The apostle Paul teaches that tongues (languages) are only used to communicate intelligently, not gibberish. Tongues originally served as a sign for unbelievers.
God's Holy Spirit typically refers to the mind of God and Christ, which is added to our human spirit to create a sound mind by which we witness of God.
When the U.S. Congress wanted to put 'In God we Trust' on currency, the Seventh Day Adventists objected, arguing that the U.S. has never been a Christian nation.
I Corinthians gives ready instruction in the order and decorum that is fitting for church organization, as well as the Passover and weekly service.
Dathan and Korah agitated for a democratization of priestly responsibilities. God shows that not everybody set apart is holy in the same way.
Love is the first of the fruit of the Spirit, the one trait of God that exemplifies His character. Here is how the Bible defines what love is and what love does.
God is the source of real love; mankind by nature does not have it. It is only by knowing God that we can have this love. Godly love is a cycle that God initiates.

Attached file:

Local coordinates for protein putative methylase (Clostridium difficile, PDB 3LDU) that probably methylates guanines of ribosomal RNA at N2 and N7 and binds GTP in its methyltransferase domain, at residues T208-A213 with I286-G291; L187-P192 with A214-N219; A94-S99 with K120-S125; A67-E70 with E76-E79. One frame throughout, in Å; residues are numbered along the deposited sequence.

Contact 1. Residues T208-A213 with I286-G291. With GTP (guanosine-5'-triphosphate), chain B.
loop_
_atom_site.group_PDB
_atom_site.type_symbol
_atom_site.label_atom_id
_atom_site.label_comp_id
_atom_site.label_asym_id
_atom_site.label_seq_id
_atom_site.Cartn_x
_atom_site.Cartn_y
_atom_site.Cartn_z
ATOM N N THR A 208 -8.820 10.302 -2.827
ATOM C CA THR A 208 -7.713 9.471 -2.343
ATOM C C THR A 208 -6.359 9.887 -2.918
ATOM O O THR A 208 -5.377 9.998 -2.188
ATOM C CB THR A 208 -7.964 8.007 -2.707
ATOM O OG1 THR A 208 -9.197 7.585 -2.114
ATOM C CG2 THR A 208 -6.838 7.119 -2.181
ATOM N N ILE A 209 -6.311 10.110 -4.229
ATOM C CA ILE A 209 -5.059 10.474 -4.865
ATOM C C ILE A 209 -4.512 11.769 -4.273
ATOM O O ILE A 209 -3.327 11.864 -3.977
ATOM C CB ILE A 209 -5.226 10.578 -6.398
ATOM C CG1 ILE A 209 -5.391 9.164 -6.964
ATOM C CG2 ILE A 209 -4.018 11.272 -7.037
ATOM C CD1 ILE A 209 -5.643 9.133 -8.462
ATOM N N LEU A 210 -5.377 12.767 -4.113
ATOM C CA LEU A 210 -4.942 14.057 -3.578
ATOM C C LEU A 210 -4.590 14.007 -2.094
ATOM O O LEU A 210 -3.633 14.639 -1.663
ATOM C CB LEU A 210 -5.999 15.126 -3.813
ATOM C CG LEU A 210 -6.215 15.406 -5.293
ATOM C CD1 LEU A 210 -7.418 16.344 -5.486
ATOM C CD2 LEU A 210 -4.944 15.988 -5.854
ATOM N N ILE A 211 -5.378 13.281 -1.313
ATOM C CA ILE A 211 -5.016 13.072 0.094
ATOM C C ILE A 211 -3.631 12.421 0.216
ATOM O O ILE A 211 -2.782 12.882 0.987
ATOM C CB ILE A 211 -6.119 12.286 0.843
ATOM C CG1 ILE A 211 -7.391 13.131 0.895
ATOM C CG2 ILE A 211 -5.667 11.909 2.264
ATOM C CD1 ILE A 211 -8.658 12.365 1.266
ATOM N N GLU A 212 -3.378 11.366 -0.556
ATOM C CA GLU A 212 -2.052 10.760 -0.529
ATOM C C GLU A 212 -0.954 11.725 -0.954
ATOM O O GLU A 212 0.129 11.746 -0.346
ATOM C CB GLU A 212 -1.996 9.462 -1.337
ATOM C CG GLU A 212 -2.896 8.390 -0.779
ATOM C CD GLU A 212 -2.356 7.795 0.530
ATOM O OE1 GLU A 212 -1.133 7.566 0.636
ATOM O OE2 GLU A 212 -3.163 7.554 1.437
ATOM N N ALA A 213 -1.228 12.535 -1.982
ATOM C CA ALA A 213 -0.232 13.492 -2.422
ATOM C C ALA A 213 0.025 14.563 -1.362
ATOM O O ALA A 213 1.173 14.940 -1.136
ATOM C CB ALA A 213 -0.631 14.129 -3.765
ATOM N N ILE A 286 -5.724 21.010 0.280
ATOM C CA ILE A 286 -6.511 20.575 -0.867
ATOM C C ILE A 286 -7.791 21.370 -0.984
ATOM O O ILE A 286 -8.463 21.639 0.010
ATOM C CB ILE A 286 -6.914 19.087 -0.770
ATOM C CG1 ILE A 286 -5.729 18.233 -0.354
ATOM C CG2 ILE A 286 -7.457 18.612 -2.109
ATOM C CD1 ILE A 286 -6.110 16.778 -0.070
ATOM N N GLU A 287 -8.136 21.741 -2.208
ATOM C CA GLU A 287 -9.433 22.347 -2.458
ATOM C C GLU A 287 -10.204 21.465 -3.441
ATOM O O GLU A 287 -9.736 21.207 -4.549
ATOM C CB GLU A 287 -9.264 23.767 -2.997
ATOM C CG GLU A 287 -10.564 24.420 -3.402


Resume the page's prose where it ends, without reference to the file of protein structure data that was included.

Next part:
John Ritenbaugh focuses on Proverbs 30:7-9, in which Agur asks God to cushion him from the extremes of poverty or excessive wealth, allowing himself to live a balanced life of contentment. Wealth has a powerful influence on one's life, causing us to overestimate our own prowess and underestimate God's involvement with us. We …
God has placed us all in the body where it has pleased Him. We dare not imitate Satan by letting self-centered goals eclipse God's purpose.
The receiving of God's Spirit is for God's creative effort in our lives. God's Spirit transforms us from a state of destruction into a state of purity.
Forgiveness is only the beginning of the grace process, enabling us to grow to the stature of Christ. Paradoxically, grace puts us under obligation to obey.
The Parable of the Talents teaches the need for diligence in using the gifts of God. God expects us to use our talents to His glory and in the service of others.
John Ritenbaugh, finding a commonality in three scriptures describing our calling and sanctification, answers the questions: "Who are we?" and "How do we fit?" God has demonstrated that He loves us in a different way than He does our neighbor (perhaps a neighbor having better traits than we do) calling us …
Christ is uncertain how much the Laodiceans really desire what He has offered them. Other things are competing for their attention. Will they open the door?